I’m Sharon, and I’m so glad you stopped by!
Nature For My Soul
- I am Sharon Mammoser, author of this blog and lover of all things WILD. Welcome! I hope you enjoy your visit and come back again soon. Happy Trails!
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Tag Archives: hummingbirds
Guess who’s headed north? It’s that time of year again when the ruby-throated hummingbirds are heading back from their long migrations to their northern homes to breed and raise babies. You can check out their progress here to see if they are in your area yet.
Are your feeders out yet? If not, it’s time to put them out! The sooner the better as birds finding feeders on their way might be tempted to stay and nest if they find suitable food sources nearby.
Here’s a recommendation I have for a couple of great hummingbird feeders:
- My very favorite feeder is a suction cup feeder *that has a built in ant moat. I own two of these and love them! The moat keeps the ants out and the suction cups allow me to have it mounted on my second story office window where I can watch the birds feeding all day long. It is less than 6 feet from my chair so I am at eye level when the birds visit. They don’t usually seemed phased at all by my presence if I sit still. I never tire of watching them, and getting this close-up look is fabulous. If you have young kids, they will love this… or if YOU are a kid yourself, you will love it! (You can see this feeder in action here if you want)
- This hanging feeder works great in the garden or on a hook on your deck and you can add an ant moat that sits above the feeder. What I most love about this one is that it comes completely apart for easy cleaning. When it comes to feeders, this is SO IMPORTANT as many do not open and so it is impossible to clean them, which means mold grows and can harm the birds. Another plus of this feeder is that it has no yellow on it. Know why this is good? Because bees, yellow jackets and other insects are attracted to yellow. There is no reason to use yellow when the red parts attract the birds.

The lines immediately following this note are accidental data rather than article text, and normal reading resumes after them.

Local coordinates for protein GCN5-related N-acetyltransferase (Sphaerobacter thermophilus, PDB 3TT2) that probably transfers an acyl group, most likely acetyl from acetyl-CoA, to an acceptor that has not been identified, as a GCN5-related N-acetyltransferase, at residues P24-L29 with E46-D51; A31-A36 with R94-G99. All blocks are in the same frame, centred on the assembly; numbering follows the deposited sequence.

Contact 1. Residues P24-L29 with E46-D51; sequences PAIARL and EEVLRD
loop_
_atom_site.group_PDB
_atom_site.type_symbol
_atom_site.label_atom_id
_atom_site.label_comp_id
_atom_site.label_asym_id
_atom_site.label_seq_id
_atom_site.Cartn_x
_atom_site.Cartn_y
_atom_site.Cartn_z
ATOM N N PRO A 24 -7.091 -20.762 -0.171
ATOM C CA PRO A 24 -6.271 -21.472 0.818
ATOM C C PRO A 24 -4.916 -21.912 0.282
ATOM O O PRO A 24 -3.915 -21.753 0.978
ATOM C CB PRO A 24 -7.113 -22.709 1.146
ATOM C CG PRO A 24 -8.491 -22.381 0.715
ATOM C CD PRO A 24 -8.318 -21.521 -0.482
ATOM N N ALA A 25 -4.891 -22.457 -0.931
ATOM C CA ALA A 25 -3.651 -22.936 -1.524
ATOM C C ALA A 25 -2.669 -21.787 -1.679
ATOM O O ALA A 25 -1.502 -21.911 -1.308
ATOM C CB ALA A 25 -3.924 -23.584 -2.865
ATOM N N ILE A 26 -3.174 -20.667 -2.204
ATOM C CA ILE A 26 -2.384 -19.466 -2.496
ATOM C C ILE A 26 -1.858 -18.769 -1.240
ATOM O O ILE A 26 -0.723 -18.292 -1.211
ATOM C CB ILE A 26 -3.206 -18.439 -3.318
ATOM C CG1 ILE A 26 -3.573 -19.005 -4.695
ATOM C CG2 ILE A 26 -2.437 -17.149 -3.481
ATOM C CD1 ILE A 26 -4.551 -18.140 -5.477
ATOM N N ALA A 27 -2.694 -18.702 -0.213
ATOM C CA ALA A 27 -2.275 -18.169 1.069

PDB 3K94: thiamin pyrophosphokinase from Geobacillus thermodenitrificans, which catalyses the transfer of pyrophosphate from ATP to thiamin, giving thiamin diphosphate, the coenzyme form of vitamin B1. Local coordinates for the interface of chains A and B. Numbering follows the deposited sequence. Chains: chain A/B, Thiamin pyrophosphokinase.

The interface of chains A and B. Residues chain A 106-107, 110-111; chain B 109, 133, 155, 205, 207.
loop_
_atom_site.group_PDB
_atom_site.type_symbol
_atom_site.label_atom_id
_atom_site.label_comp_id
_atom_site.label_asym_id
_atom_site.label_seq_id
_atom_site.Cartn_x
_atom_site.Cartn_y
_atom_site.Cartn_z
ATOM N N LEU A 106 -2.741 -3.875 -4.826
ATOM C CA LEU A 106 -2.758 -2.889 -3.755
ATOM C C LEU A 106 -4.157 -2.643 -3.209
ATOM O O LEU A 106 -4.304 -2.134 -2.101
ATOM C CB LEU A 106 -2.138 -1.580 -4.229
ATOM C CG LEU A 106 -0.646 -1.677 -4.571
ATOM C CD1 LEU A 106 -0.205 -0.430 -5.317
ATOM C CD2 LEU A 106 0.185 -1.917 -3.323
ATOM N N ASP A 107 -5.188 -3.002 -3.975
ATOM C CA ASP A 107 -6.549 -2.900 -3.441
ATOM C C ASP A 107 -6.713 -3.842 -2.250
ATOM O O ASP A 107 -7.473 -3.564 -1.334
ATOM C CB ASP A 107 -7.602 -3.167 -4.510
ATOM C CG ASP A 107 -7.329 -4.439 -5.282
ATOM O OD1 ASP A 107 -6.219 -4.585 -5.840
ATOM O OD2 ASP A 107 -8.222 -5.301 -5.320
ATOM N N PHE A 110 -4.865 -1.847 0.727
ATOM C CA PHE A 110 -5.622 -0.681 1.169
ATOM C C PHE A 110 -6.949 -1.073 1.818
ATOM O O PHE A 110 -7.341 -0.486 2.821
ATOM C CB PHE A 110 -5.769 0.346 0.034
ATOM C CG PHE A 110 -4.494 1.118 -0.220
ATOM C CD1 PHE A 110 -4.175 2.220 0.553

So you probably know you can make your own nectar–saving some money and NOT supporting the red dye products that may be harmful to the little birds. Just mix up four parts of water to one part of regular white granulated sugar. You do not need red dye!
Here are some previous posts I wrote about feeding hummingbirds: If you’re not doing THIS, you may be causing hummingbird deaths: 8 things you need to know, or why you should NOT use red dye, and one more about attracting hummingbirds, including some plants to offer, and the recipe for making nectar. And then, just in case you want to be amazed, read this one about 10 things you may not know about hummingbirds. Or check out this 1 minute video of a male hummingbird–what a brilliant red gorget!
Don’t you just love these amazing birds??
*Some of the links in this post are affiliate links. If you buy something using one of the links, I receive a small commission at no extra cost to you. All of the opinions about these products are mine. I only feature products I own, or would own.
Believe it or not we are already almost halfway through the month of July! Is your summer flying by?
Has it been really hot where you live? Do you enjoy sitting in the shade on hot summer days and watching the world go by? Don’t forget about your hummingbirds at this time of year! Immature birds are now likely visiting feeders with the adult birds–you can tell the males by the “5:00 shadow” on their throats. Click here for a puzzler that featured this.
On these hot days the nectar in your feeders ferments quickly and harmful mold can grow on them too. Did you know that by putting your feeders in the shade you can make the nectar last longer? Also, it is probably nice for the birds to rest in the shade rather than full sun.
Did you know hummingbirds have the fastest metabolism of any animal on earth? Or that they are the only birds that can fly in place and upside-down? To learn more about hummingbirds, click HERE. To learn more about how best to provide food for them, click HERE or HERE for 8 things you need to know about feeding hummers this summer. Want to see a video of some birds at my feeder? Then, click HERE!
Happy hummingbird watching! They sure are amazing little birds!!